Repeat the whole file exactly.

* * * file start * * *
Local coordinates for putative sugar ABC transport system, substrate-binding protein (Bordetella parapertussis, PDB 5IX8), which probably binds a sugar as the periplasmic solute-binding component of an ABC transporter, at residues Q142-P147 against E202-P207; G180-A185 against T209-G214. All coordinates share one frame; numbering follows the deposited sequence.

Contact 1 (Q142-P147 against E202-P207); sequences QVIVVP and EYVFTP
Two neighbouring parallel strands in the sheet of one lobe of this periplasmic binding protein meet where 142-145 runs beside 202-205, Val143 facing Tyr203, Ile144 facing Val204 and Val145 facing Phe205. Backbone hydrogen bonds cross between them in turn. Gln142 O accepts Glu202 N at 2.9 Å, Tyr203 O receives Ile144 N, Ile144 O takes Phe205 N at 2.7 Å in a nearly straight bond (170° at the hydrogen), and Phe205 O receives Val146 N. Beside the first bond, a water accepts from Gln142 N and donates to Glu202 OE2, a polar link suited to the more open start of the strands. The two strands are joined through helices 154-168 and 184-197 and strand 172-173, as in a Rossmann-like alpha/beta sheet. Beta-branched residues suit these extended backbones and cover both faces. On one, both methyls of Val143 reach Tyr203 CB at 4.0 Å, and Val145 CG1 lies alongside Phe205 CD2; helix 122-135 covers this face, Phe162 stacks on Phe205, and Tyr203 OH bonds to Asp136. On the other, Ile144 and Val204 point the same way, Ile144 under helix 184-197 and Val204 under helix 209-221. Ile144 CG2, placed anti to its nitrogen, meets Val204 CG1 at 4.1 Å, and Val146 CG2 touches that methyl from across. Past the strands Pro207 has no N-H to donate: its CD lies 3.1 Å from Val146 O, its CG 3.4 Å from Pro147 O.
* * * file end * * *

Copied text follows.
Local coordinates for putative sugar ABC transport system, substrate-binding protein (Bordetella parapertussis, PDB 5IX8), which probably binds a sugar as the periplasmic solute-binding component of an ABC transporter, at residues Q142-P147 against E202-P207; G180-A185 against T209-G214. All coordinates share one frame; numbering follows the deposited sequence.

Contact 1 (Q142-P147 against E202-P207); sequences QVIVVP and EYVFTP
Two neighbouring parallel strands in the sheet of one lobe of this periplasmic binding protein meet where 142-145 runs beside 202-205, Val143 facing Tyr203, Ile144 facing Val204 and Val145 facing Phe205. Backbone hydrogen bonds cross between them in turn. Gln142 O accepts Glu202 N at 2.9 Å, Tyr203 O receives Ile144 N, Ile144 O takes Phe205 N at 2.7 Å in a nearly straight bond (170° at the hydrogen), and Phe205 O receives Val146 N. Beside the first bond, a water accepts from Gln142 N and donates to Glu202 OE2, a polar link suited to the more open start of the strands. The two strands are joined through helices 154-168 and 184-197 and strand 172-173, as in a Rossmann-like alpha/beta sheet. Beta-branched residues suit these extended backbones and cover both faces. On one, both methyls of Val143 reach Tyr203 CB at 4.0 Å, and Val145 CG1 lies alongside Phe205 CD2; helix 122-135 covers this face, Phe162 stacks on Phe205, and Tyr203 OH bonds to Asp136. On the other, Ile144 and Val204 point the same way, Ile144 under helix 184-197 and Val204 under helix 209-221. Ile144 CG2, placed anti to its nitrogen, meets Val204 CG1 at 4.1 Å, and Val146 CG2 touches that methyl from across. Past the strands Pro207 has no N-H to donate: its CD lies 3.1 Å from Val146 O, its CG 3.4 Å from Pro147 O.